sults that have no sort of relation to the mere movements and changes of organic matter. Motion is not thought, motion is not feeling, and yet motion is all that can be attributed to matter. We believe then with the scriptures that there is the spirit of the beast-a substance which is the proper seat of these sensations and perceptions and activities; a substance only affected by material things a round it, when itself is so united with organic matter, that the laws of matter reach it through its tegument. Nor are we singular in professing this view of the facts. The. apostle Paul distinguishes man into three subsistences, the soul, the body and the spirit, and prays, in the case of his fellow-christians in Thessalonica, that every part, "your whole soul and body and spirit," is his expression, "may be preserved blameless till the day of Jesus Christ." It cannot be admitted for a moment that such a distribution of the constituents of our nature should be made by the apostle, made too under such circumstances of solemnity, and yet be construed to mean nothing. In fact, the distinction here drawn is uniformly kept up in the sacred scriptures, both Old Testament and New. The word generally employed in relation to the principle of animal life, that seat of feeling and of the passions, and applied indiscriminately to man and to the inferior animals, is never used in connexion with the mention of those intelligent, moral and spiritual principles which form the attributes of our most distinguished part. In all such cases the same word is employed which is used to designate the nature of angels and of the Father of spirits. Nor is this confusion of the terms soul and spirit, so cómmon, perhaps universal, in modern days, to be met with among the ancients generally. The Hebrews we see had perfectly distinct words to indicate
the different substances, and it is well known that both the Greeks and Romans preserved the same distinction. Nor will we be at any loss to verify the distinction thus established, if we will attend to the movements of our own minds. We really do find that we are susceptible of impressions, and capable of activities of kinds so very different, that they cannot be well refered to the same subject or to the same agent.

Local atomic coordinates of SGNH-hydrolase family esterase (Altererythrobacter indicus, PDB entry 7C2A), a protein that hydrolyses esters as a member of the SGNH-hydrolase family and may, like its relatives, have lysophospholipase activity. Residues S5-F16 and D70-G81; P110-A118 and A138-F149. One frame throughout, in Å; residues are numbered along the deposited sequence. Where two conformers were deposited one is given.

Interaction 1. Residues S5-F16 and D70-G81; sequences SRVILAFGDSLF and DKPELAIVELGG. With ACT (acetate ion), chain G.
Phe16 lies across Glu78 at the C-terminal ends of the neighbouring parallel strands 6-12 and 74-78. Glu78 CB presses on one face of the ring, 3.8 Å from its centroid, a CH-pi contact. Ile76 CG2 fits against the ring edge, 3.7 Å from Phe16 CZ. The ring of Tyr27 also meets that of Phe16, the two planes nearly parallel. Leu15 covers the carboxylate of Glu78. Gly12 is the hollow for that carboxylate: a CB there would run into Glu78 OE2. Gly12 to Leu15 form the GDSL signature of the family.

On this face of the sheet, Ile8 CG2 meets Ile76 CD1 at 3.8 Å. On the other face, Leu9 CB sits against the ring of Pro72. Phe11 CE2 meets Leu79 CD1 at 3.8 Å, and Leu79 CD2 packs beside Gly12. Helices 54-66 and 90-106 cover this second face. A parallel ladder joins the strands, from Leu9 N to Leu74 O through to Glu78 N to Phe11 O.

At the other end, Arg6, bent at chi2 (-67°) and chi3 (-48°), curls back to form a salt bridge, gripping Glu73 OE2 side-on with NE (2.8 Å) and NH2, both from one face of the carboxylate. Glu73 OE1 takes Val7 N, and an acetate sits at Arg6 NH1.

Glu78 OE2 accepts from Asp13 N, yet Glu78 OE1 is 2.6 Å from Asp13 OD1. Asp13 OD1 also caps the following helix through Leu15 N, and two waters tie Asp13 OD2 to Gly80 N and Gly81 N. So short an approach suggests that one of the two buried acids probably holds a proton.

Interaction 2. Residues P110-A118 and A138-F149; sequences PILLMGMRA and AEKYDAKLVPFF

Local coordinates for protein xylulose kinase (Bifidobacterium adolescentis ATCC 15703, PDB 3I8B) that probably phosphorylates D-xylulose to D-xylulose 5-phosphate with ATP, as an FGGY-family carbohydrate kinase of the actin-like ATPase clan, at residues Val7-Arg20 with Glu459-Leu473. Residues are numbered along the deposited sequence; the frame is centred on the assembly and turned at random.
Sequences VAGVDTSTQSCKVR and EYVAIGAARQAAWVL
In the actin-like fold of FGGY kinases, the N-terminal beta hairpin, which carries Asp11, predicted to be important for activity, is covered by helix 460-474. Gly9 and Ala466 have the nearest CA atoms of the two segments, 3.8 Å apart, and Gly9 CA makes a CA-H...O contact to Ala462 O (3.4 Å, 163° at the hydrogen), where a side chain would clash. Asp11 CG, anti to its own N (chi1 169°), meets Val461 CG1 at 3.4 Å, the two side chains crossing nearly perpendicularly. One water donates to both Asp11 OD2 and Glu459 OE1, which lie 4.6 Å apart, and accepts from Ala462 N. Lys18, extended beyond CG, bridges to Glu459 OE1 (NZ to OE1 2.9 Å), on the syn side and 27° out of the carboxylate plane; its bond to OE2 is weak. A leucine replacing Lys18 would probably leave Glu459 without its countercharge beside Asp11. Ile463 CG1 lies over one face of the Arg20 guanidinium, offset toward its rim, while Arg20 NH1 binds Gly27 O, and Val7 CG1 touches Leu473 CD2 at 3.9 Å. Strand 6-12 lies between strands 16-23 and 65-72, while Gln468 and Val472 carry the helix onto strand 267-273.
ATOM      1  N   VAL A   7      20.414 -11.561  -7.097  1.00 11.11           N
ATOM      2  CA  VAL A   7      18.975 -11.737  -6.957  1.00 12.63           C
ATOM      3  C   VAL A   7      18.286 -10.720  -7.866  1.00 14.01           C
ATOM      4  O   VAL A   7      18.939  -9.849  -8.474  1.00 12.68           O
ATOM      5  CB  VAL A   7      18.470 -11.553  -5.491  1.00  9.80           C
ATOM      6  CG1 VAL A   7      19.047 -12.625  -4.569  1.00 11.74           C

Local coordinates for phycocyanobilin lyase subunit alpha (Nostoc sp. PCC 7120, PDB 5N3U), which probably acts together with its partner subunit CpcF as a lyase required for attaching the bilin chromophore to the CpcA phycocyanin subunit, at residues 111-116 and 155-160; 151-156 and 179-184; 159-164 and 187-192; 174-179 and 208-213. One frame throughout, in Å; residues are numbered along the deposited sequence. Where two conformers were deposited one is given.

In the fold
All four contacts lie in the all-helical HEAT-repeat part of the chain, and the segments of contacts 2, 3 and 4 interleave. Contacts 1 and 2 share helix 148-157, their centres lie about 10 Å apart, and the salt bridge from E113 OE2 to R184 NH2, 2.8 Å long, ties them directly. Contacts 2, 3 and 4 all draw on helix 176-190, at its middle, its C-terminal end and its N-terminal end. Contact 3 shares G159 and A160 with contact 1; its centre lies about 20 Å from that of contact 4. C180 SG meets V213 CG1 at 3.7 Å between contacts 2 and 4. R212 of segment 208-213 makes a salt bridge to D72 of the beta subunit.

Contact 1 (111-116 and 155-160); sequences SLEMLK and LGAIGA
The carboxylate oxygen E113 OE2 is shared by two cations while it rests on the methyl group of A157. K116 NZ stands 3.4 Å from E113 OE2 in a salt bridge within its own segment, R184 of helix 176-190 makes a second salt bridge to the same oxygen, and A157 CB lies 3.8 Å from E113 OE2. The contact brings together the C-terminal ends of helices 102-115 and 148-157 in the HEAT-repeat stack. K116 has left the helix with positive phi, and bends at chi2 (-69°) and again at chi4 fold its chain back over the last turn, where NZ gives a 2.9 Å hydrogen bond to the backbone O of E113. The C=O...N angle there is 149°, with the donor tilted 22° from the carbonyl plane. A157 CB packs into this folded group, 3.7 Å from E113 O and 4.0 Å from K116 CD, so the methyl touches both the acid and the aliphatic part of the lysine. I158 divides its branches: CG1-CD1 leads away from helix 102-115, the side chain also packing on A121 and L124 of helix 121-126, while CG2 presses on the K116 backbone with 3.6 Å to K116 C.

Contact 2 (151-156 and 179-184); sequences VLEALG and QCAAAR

Between the perceptions of sense and the perceptions of intellect we can trace no imaginable resemblance. Ev. ery one can feel that the impulse to action which is derived from animal appetites or sensations differs immeasura bly from that kind of impulse which we derive from motives distinctly perceived and intellectually balanced by the immortal spirit. So too we distinguish between the sense of pain as inflicted through the medium of the animal economy, and the weight that presses heavy on the heart, the keenness of disappointment, the sting of remorse, the anguish of a spirit that feels because it thinks, and the seat of whose pang is incapable of being refered to any sense or of being assigned to any place.
Let then the laws of mere organic matter, the laws of animal sensation and perception, and the laws of mutual feeling and discernement be distinctly traced, and we shall find that the three have nothing in common. To matter we can assign no properties but those of extension and motion; and all the changes in organic life, all that we see of the vegetable or animal, in so far as the corporiety of the latter is concerned, will be found to consist entirely in such changes as result from the motion of the parts. But motion is not feeling, it is not perception, it is in itself neither pain nor pleasure. Something else must